British Columbians racked up the largest year-to-year spike in gasoline sales in over three decades, according to a new report by the Seattle-based Sightline Institute.
The province's per capita consumption leapt from 1,022 litres in 2008 to 1,117 litres in 2009, a near 10 per cent increase. It's an abnormally high jump, given that the average increase of per capita consumption from year to year is three per cent.
Sightline researchers say declining gas prices and Olympics preparations are to blame for the spike, and that without the province's "groundbreaking carbon tax," consumption rates would be even higher.
Today, that tax again increases, and gas prices rise just over a cent to a carbon tax total of 4.45 cents per litre.
B.C. Finance Minister Colin Hansen insists that the carbon tax is working, and that it will take time for the effects of the tax to materialize.
Whenever that happens, it would mark a sharp turn in the current trend which, according to Sightline, shows B.C.'s gas consumption steeply rising at a moment when gas prices are flatlining.
Carbon tax didn't do much if anything
The report suggests that low gas prices -- down sharply from the peaks of 2008 -- hindered the effectiveness of B.C.'s carbon tax. The cost to fill up in Vancouver decreased by 33 cents per litre of gasoline between the summer of 2008 and summer of 2009.
"In the short term, volatility in global fossil fuel prices overwhelmed the province's modest carbon tax," said Eric de Place, co-author of the Sightline report. "But over the long term, putting a meaningful price on pollution is a key step toward reducing our dependence on unstable, dirty sources of energy."
De Place and co-author Clark Williams-Derry also attribute the heightened gas guzzling to preparations for the Winter Olympics.
"Preliminary gasoline sales for the first quarter of 2010 suggest yet another surge, likely related to Olympics tourism and festivities," they report. "All told, the economic boost from the Olympics may have been responsible for tens of millions of gallons of additional highway fuel sales throughout the province in the first quarter of 2010 alone."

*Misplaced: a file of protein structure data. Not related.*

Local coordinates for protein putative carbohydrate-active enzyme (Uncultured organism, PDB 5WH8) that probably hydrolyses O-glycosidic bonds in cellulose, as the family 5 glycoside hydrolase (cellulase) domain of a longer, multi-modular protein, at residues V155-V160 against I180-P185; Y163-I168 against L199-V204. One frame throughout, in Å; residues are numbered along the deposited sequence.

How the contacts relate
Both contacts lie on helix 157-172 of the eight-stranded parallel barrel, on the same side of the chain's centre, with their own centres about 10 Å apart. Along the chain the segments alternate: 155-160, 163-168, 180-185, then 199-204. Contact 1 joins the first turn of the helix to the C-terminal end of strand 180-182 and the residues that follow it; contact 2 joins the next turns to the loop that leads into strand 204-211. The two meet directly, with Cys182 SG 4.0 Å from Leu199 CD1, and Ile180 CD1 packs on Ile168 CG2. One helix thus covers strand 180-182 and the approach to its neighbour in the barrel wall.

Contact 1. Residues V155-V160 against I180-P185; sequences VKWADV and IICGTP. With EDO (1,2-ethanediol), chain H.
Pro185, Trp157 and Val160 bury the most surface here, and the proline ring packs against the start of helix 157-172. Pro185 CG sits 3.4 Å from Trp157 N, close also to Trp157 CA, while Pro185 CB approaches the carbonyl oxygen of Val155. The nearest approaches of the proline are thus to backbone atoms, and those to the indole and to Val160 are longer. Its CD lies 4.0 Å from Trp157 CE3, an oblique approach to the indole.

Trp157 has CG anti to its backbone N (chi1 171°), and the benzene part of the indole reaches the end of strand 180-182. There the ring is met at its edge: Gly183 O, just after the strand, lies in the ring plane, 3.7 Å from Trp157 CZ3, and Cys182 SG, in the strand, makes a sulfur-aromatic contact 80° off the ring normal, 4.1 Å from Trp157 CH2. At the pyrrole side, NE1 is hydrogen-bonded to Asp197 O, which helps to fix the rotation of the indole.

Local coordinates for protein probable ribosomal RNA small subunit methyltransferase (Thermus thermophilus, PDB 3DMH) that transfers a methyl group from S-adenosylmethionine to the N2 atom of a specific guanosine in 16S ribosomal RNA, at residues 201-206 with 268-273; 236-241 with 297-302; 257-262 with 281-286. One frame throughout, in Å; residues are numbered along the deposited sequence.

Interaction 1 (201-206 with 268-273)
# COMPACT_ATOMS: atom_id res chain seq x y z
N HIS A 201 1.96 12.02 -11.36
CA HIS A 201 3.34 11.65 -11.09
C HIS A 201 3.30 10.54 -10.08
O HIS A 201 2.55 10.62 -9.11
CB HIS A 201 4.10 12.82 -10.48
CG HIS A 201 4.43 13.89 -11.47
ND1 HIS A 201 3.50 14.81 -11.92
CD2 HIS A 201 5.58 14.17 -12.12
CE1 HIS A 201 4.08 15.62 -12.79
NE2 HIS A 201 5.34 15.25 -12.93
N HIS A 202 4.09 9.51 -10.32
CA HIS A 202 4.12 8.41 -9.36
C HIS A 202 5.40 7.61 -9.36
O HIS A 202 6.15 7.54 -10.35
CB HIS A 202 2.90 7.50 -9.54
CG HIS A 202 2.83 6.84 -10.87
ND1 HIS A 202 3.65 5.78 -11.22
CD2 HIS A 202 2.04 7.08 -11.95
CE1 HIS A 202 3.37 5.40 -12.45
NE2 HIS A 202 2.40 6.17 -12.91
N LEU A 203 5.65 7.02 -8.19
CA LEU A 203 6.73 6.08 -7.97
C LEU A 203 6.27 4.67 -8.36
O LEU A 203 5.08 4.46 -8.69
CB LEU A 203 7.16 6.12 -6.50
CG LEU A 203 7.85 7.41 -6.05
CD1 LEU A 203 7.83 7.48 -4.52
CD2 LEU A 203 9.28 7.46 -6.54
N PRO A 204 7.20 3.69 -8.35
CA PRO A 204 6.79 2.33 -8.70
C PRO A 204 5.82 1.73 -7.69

The spike in consumption added to what was already a bad year for B.C.'s greenhouse gas emissions. At the end of 2009, the CBC reported that B.C. was the only province to experience an increase in greenhouse gas emissions.
According to Environment Canada, the province's failure to turn the tide was largely the result of oil and gas extraction.
The first incarnation of the carbon tax -- which added 2.41 cents per litre of gasoline during the first half of 2009 -- was not enough to stifle gas-giddy consumers.
"Year-over-year declines in fuel prices overwhelmed the province's modest tax," say the Sightline researchers. "In other words, the one-year decline in fuel prices was roughly an order of magnitude greater than B.C.'s carbon tax."
John Yap, B.C.'s minister of state for climate action, was unavailable for comment, but B.C. Finance Minister Colin Hansen insists the carbon tax is working, and that it takes time for individuals and businesses to "adapt and innovate in order to reduce emissions and offset the impact of the tax."
Today, the province raised the carbon tax added to gasoline prices to 4.45 cents per litre, an increase of just over a cent.
"The revenue from the carbon tax is being returned to British Columbians through tax cuts and income credits ensuring more is returned to taxpayers than government collects," said Hansen, in a statement released on the ministry of finance website yesterday.
"In fact," a spokesperson for Minister Yap wrote to The Tyee, "as the 2010 budget shows, B.C. has collected less in [carbon tax] revenue than it has given out in tax cuts."
For the 2010/11 fiscal year, the B.C. government forecasts carbon tax revenues of $727 million.
Beware 'big ticket highway projects': institute
None of the $542 million in carbon tax revenue collected to date has been allocated to general revenue funds or initiatives which help reduce carbon emissions, such as improving public transit options.
Yet the province continues to develop pricey highway expansions like the Port Mann Bridge, which will take an estimated $3.1 billion bite out of general revenue funds.
In the Sightline report, de Place and Williams-Derry warn that policy-makers "should scrutinize the massive, big-ticket highway projects that are likely to deepen the region's dependence on petroleum for years to come."
"Since we produce only a tiny amount of petroleum here, every year billions of dollars leave the Northwest as we buy fuel for our cars," said de Place.
"The best way to keep those dollars in the local economy is to reduce the amount of gasoline we need to use."
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